RESEARCH TRIANGLE PARK – Medical device startup restor3d wants to make the surgical process more personal – and more effective.
The Research Triangle Park-headquartered company is using 3D printing, artificial intelligence (AI), and machine learning (ML) to design patient-specific surgical implants and related instruments across multiple fields of medicine.
Restor3d co-founder and Chief Technology Officer Ken Gall, Ph.D., believes this more individualized approach to surgery will soon replace the current one-size-fits-all way of repairing the human body. “It’s a very customer-centric model,” he said.
Gall, who has founded several other medical device startups in his career, also is professor of mechanical engineering at Duke University. Restor3d co-founder Andrew Miller, Ph.D., is the company’s chief operating officer. Entrepreneur and investor J. Kurt Jacobus, Ph.D., is CEO.
Since its creation in 2017, the company – originally known as Additive Device – has concentrated on developing 3D printed medical devices, created with advanced biomaterials, and designed specifically for the patients who receive them.
The current emphasis is on orthopedics. But restor3d’s TIDAL Technology, coupled with its AI and ML software, can be used to repair almost any part of the musculoskeletal system, according to Senior Vice President of Product Development Brian Garvey.
In 2021, the company merged with the total ankle replacement company Garvey founded, Kinos Medical, which was based in Pennsylvania. The combination increased restor3d’s footprint in the high-growth U.S. foot and ankle market.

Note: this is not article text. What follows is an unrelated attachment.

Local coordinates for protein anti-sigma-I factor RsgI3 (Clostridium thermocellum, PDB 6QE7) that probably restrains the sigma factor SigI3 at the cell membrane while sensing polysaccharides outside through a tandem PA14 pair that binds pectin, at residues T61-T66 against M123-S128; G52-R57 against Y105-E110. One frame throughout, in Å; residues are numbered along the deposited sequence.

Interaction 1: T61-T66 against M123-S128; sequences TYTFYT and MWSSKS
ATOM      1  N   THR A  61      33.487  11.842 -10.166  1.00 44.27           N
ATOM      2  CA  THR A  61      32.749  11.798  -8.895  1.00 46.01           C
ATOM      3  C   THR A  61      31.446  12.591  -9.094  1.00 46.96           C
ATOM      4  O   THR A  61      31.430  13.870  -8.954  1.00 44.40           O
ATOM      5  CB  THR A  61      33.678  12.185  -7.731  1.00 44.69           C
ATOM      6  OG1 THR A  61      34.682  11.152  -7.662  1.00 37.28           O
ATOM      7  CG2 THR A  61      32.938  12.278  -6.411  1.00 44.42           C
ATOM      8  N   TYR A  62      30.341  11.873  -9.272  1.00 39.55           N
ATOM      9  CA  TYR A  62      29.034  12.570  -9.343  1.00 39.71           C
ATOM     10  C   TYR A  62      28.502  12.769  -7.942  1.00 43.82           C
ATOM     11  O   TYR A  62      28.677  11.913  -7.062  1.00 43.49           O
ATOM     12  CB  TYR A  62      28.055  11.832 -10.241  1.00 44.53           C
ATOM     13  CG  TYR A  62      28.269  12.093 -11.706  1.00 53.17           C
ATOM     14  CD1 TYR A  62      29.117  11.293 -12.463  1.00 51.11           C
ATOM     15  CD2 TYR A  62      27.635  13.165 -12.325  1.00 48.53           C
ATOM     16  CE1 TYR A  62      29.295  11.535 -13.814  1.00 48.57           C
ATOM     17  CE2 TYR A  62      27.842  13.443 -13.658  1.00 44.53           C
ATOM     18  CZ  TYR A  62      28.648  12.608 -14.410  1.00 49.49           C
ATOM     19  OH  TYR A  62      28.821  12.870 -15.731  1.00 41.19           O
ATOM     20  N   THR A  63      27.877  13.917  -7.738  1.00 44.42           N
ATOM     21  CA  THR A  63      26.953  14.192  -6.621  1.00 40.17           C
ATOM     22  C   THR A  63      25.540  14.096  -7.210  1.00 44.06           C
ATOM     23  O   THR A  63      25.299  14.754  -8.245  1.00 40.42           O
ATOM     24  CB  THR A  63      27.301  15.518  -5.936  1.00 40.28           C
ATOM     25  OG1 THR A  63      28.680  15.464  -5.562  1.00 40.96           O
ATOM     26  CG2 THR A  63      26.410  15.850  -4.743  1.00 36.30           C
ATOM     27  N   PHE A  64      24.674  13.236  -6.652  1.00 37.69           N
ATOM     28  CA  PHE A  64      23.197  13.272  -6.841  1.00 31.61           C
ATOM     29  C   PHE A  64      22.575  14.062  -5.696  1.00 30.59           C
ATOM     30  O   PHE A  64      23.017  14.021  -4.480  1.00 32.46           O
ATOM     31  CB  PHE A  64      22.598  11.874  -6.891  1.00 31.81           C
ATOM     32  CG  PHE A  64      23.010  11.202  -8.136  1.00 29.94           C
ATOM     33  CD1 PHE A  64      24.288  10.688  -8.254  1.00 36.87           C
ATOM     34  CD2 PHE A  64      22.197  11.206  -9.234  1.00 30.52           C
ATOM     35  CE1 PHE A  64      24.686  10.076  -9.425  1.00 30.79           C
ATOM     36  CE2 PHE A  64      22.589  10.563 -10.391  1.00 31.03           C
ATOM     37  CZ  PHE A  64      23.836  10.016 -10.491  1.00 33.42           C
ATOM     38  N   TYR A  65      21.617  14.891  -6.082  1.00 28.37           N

It recently received 510 (k) clearance from the U.S. Food and Drug Administration, which confirmed the safety and effectiveness of its Axiom PSR (patient-specific resection) System. These titanium alloy instruments are designed, in direct collaboration with surgeons, to ensure the ideal anatomic fit and positioning of implants in their patients who undergo total ankle replacements using the Kinos Axiom Total Ankle System.
Restor3d says the individualized instrumentation also helps reduce the time required for total ankle surgeries and improves results.
“The convergence of our inhouse 3d printing capabilities, advanced engineering and clinically focused research teams allows us to provide these next-generation patient-specific devices,” Garvey pointed out.
The Axiom PSR System and the company’s other products are 3D printed and manufactured primarily by restor3d, which it is in the process of relocating from its current downtown Durham headquarters to a larger complex in Research Triangle Park. Garvey said the move should be completed this summer.
The new 50,225-square-foot facility will be used for patient-specific digital design, product development, implants and instruments manufacturing, and surgeon training and education. The fast-growing company currently employs close to 150 people in the Research Triangle area.
(C) N.C. Biotech Center